There is at least one winter report of the species, coming from 26 December 1965 (Cunningham, 1966). During spring migration, look for them throughout April at Reddie Point Preserve or Fort George Island. The most reliable place to find them during the late spring and summer are the deciduous woods of Seaton Creek Historical Preserve, where they can be found around the “Picnic Table” area on the site’s trail map. This habitat is consistent with breeding notes dating back to 12 April 1930, where Grimes noted finding several nests in pine forest (Howell, 1932, p. 378).

Blue-headed Vireo Vireo solitarius
Blue-headed Vireo is a winter resident in Jacksonville, arriving in mid-October and departing by the first of May. They can obviously be found throughout the county, but particularly good places to seek them are Reddie Point Preserve, Theodore Roosevelt Preserve, Ringhaver Park, and Fort George Island. There is no specific earliest date, but Howell did mention a specimen collected in Jacksonville by 1932. There are no verifiable summer records including through the third week of September.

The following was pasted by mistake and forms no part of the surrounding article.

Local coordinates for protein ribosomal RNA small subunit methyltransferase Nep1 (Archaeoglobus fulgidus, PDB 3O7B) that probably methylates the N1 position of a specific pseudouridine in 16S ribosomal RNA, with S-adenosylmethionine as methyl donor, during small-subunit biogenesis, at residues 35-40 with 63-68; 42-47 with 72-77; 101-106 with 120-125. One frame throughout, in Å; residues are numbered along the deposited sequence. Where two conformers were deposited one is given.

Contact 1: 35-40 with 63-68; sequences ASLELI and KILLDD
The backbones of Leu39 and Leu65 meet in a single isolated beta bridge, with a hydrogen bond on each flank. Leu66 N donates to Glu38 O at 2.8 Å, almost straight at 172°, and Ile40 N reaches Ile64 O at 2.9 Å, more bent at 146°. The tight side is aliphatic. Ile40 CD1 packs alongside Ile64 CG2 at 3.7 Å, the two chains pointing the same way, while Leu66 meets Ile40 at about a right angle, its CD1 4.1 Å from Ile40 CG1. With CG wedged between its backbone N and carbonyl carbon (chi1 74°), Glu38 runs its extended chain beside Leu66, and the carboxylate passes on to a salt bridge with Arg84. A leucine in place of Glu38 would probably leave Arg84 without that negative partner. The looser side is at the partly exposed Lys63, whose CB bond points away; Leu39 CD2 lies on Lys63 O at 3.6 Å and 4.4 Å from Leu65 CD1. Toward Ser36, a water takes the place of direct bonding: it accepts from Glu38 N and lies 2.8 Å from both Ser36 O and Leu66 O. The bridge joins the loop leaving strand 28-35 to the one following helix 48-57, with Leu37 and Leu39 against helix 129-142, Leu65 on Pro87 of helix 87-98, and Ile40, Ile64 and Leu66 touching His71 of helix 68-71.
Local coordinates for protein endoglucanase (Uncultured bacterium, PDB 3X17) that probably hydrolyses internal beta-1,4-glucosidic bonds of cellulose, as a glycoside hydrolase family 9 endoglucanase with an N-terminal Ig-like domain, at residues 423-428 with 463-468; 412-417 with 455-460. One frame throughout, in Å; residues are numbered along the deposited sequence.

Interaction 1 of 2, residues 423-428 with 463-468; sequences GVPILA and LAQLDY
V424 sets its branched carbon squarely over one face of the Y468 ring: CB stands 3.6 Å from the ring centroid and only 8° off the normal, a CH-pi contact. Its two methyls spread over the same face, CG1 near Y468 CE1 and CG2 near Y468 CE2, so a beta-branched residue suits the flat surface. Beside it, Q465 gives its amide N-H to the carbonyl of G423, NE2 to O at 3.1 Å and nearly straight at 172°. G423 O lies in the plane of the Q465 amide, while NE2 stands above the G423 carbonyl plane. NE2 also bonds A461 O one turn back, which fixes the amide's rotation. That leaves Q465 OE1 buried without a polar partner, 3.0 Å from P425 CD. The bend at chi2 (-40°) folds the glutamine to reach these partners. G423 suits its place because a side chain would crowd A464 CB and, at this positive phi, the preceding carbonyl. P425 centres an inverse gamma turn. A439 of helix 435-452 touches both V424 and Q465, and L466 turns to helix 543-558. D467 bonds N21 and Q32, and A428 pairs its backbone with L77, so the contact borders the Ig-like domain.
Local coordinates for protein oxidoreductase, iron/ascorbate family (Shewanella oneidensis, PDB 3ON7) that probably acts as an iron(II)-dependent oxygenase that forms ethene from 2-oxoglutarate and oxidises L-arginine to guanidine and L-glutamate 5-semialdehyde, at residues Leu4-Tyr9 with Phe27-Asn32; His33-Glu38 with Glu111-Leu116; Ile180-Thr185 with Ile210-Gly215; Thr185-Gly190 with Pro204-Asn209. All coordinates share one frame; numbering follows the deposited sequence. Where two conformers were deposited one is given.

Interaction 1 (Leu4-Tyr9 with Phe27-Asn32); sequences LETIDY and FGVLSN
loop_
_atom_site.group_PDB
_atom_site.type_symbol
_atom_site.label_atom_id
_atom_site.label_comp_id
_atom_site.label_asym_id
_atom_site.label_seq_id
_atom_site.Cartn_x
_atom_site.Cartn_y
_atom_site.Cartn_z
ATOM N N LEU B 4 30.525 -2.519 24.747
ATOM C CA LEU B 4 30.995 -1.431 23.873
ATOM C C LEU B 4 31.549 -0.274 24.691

Warbling Vireo Vireo gilvus
There are but five reports of this rare species beginning with the one in Markgraf’s south Jacksonville yard on 5 October 1980 (see Bell’s account above). On 24 April 1982 Peggy Powell observed the second county bird (Kale, 1982); the third report comes from Julie Cocke on 19 Sept 2003 where she observed one in her yard in south Jacksonville (Pranty, 2004).

The fourth report is from 13 October 2007 during a local Audubon field trip led by Roger Clark. I recall the day vividly, where the large group of us were birding around Kingsley Plantation looking for migrant warblers. I noticed Roger step away from the pack and turn around to face the trees on the north side of the ruins; since he was the trip leader, I dutifully followed him and he quickly pointed out a Warbling Vireo foraging directly overhead. We got good looks for about a minute and by the time the rest of the group made it over, it was gone. I still tease Gary Davis to this day about the incident, since he was one of the ones looking at Chickadees instead if “following the leader”.